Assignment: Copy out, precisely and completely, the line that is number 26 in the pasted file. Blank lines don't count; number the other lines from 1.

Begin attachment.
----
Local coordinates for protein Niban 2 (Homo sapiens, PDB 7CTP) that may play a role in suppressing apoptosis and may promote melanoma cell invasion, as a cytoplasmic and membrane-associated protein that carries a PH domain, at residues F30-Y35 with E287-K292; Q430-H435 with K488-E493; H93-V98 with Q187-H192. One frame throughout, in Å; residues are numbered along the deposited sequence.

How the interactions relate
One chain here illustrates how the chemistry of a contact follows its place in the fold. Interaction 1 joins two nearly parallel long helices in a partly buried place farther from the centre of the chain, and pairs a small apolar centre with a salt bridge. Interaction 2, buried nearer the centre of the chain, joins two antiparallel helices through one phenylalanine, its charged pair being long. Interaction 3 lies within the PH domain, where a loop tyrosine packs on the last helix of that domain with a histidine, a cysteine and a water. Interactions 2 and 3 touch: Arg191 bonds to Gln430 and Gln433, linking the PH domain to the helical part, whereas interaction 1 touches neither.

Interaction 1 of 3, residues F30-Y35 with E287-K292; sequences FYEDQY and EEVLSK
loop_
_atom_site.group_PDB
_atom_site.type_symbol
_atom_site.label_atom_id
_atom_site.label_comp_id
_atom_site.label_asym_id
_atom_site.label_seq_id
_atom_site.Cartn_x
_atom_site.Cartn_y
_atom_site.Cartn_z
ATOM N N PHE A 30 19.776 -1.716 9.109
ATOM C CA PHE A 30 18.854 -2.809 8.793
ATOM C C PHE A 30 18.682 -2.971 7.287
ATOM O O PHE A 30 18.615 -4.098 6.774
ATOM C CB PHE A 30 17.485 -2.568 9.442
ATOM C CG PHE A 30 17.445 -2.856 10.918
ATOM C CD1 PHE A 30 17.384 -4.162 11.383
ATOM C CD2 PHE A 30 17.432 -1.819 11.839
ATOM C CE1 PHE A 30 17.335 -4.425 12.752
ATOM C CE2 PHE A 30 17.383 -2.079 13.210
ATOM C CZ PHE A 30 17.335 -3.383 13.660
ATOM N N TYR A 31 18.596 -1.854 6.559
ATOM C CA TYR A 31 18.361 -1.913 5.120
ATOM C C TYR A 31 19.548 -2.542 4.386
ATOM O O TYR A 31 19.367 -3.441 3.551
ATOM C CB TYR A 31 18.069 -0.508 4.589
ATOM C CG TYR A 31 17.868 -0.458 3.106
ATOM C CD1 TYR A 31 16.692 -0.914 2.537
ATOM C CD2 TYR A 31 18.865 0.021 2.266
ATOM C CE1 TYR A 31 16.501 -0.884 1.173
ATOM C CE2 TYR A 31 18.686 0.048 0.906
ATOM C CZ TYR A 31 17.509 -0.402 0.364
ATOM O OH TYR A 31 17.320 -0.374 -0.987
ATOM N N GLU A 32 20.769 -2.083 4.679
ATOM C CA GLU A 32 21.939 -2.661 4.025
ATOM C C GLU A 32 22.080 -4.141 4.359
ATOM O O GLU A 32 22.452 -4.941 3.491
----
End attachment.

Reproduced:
ATOM N N TYR A 31 18.596 -1.854 6.559